• de
  • en

Sacralisation and Desacralisation

Sacralisation and Desacralisation

This research area analyses "sacralisations" and "desacralisations" in politics, religion and society. It thus examines the change, manifestations and differentiation of fundamental values and their societal functions. Under de/sacralisations, the research area understands the processes and practices through which things, people and ideas are communicated as intangible, immutable and ordering authorities, or through which their exceptional status changes.
The projects in this research area pursue three areas of interest. Firstly, they investigate processes of sacralisation and desacralisation that manifest as coping strategies in extreme or marginal existential circumstances, or are triggered by such circumstances. Secondly, the research area is interested in the phenomenon of the sacralisation of concepts of order and the practises connect with them, through which these concepts gained relevance for broader society. The third focus is on varied, historically mutable forms and practices of "sacrality management" and the resulting conflicts.

read more

In all periods of history and in all societies, specific ideas, principles, texts, objects or practices were viewed as superordinate and intangible, and an order-giving function for collective modes of thought and action were attributed to them. These included, for example, religion, political ideologies, war, the nation, progress, technology, the individual and human rights, but also art and nature. In Europe’s past and present, sacrality has been attributed to all of these at different times, or they have produced sacrality.
The discernible plurality of the sacred casts doubt on the idea that an all-encompassing and teleological long-term process of secularisation – understood as the progressive disentchantment of the world – was the dominant trend of modern European history. Instead, we observe an interplay between controversial and partly interrelated processes of sacralisation and desacralisation. The incredibly mutable nature of the sacrad can also be observed, as well as its continuing relevance in different religious, societal and political fields, even outside of institutionalized religions.

Under "sacralisations", the projects in this research area understand repeated acts and forms of attributing, through which sacrality and the "sacred" were produced and distinguished. Thus, the research area analyses processes in which people and actions, but also objects and spaces, are established and perceived as absolute and intangible, normative, constitutive of meaning and community, and stabilizing order. Conversely, "desacralisations" are those processes through which sacralised institutions and phenomena change or lose their status. Thus, at issue is the paradox of the negotiability of that which is supposed to be non-negotiable. Sacralisation and desacralisation are revealed as processes of (de-)differentiation. By making the sacrad absolute, differentiating between it and the profane and that which is everyday and worldly, and by suggesting that this definition is binding, these processes provoke knock-on differentiations in society in the form of adherents and "believers", but also in the form of critics, the excluded and those who have been devalued, and even opponents.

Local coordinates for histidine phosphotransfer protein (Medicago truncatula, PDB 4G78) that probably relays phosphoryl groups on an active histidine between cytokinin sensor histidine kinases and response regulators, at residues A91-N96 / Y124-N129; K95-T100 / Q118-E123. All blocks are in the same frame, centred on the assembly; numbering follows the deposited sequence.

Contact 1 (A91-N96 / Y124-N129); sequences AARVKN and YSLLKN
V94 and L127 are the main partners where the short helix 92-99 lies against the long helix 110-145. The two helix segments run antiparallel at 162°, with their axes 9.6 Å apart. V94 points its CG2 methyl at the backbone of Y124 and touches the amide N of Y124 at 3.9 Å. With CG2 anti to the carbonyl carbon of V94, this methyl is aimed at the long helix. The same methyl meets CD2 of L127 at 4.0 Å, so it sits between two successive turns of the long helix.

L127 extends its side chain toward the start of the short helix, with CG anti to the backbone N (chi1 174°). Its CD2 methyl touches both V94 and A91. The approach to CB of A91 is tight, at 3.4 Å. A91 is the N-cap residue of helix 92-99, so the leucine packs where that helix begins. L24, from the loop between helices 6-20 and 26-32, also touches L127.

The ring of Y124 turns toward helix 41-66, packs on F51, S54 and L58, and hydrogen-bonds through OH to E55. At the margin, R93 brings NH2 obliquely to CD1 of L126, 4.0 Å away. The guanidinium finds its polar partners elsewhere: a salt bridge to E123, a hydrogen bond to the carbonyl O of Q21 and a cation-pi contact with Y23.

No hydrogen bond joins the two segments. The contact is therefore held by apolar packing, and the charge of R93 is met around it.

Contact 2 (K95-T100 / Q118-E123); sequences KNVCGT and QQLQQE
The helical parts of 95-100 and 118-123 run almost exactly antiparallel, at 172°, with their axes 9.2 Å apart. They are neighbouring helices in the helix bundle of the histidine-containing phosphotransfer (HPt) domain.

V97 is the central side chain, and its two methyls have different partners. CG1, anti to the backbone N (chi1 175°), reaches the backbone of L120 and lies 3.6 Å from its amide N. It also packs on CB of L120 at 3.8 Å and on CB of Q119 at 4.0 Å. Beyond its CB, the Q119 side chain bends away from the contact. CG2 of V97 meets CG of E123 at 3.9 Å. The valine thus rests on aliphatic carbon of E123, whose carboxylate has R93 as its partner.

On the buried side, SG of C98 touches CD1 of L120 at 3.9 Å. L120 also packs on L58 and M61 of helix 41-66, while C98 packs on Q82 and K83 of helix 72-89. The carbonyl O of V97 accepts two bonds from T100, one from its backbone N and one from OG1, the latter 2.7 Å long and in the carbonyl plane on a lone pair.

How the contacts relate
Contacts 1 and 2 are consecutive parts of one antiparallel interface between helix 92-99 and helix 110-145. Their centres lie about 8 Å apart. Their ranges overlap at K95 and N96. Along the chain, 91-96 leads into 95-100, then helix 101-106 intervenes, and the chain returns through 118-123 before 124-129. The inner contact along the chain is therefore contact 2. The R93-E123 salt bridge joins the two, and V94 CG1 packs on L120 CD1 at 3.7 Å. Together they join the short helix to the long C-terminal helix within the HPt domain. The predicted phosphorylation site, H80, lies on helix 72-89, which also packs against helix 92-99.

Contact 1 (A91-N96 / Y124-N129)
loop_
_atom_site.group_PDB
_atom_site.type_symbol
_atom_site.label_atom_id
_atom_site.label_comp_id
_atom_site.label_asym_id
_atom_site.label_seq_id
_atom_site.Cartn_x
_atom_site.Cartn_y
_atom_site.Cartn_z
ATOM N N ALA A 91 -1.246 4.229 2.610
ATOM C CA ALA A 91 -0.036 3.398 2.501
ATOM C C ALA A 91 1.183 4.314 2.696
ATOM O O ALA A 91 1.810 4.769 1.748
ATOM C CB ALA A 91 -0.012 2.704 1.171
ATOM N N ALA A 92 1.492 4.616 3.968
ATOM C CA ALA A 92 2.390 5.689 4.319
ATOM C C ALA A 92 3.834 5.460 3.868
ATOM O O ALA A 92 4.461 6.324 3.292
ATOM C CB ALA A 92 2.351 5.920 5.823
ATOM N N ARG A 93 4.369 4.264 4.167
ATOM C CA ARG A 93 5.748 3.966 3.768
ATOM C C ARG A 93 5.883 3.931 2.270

In the context of this broader question, the projects in this research area pursue the following three knowledge interests: Firstly, they investigate sacralisation and desacralisation processes that are coping strategies in extreme and marginal existential circumstances, or that are triggered by such circumstances. This was the case, for example, with the interpretation of experiences of war and relating to the mass, deindividualized dying at the beginning of the twentieth century (A. Hofmann). But already in the early modern period, death and dying prompted the sacralisation or desacralisation of an individual liminal experience for posterity in printed and widely-disseminated publications, such as the funeral literature that emerged in the second half of the 16th century (B. Brunner). The fundamental experience of dying gave rise to entirely different processes of sacralisation and desacralisation in these two cases – on the one hand the sacralisation of the individual life and the desacralisation of death in itself, on the other hand the sacralisation of mass, deindividualized dying in war, which also made necessary other forms of collective self-sacralisation. At the same time, the extremes of the 20th century – mass murder, the collapse of social structures and changes of political regimes – promoted a strong dynamic of sacralisation and desacralisation in other fields.